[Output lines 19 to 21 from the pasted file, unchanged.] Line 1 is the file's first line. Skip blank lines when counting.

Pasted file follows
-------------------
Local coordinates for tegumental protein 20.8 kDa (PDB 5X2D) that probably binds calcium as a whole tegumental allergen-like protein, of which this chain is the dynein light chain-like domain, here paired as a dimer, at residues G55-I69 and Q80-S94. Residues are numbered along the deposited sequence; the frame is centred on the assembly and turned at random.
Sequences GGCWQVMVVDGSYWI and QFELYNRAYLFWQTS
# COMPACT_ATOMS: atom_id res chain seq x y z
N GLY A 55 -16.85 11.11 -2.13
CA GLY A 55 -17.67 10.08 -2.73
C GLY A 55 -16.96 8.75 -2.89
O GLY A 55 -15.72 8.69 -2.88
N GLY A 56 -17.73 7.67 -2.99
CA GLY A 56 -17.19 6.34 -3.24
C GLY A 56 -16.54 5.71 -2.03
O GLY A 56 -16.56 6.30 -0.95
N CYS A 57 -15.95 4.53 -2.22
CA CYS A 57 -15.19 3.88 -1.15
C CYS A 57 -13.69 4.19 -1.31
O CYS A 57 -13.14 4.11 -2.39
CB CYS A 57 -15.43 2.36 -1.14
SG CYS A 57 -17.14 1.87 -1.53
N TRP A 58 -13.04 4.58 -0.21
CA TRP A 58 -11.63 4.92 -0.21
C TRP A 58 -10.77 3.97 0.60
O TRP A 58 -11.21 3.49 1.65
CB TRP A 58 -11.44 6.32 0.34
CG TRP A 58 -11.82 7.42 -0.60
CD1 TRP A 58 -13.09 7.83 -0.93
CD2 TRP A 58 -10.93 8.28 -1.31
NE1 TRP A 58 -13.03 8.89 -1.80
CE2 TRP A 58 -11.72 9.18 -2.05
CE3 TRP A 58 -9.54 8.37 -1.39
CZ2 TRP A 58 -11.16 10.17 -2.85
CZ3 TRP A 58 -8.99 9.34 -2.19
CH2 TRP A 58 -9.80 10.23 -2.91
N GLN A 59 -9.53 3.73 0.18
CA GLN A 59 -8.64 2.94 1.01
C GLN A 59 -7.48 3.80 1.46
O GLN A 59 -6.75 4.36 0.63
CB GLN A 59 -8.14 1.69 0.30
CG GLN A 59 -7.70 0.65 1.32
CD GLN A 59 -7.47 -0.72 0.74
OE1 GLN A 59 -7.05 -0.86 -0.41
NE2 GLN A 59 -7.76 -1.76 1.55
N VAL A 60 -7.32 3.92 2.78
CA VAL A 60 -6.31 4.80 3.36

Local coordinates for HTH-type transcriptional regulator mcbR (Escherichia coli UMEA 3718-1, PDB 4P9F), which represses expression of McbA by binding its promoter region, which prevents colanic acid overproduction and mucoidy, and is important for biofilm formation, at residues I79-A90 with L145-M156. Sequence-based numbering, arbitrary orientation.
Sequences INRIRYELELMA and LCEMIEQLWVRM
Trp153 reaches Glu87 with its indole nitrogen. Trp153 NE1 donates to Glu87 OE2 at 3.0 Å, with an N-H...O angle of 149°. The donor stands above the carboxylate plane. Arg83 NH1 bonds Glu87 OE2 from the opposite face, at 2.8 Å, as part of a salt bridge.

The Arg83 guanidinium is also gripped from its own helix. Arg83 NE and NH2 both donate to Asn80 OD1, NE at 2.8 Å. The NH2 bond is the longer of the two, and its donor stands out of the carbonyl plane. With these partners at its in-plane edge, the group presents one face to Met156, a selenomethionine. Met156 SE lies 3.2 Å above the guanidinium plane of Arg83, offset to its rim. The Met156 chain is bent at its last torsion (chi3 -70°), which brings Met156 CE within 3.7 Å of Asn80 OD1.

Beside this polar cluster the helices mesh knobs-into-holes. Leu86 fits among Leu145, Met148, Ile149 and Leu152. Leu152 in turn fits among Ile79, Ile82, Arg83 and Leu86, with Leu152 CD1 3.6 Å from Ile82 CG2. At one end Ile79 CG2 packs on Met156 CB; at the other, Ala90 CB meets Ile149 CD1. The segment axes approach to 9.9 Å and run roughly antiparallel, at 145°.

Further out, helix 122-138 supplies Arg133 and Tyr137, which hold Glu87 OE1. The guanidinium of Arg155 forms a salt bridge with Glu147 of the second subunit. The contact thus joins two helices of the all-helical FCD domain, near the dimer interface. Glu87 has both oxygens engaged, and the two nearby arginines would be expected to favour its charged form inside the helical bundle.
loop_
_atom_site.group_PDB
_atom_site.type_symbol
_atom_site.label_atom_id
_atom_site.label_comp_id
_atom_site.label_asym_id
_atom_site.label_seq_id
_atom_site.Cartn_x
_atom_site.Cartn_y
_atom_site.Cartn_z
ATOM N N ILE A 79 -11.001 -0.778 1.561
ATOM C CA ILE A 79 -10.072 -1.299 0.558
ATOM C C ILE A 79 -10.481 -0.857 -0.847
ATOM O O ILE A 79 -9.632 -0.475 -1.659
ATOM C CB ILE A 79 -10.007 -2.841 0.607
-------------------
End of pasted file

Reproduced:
CA TRP A 58 -11.63 4.92 -0.21
C TRP A 58 -10.77 3.97 0.60
O TRP A 58 -11.21 3.49 1.65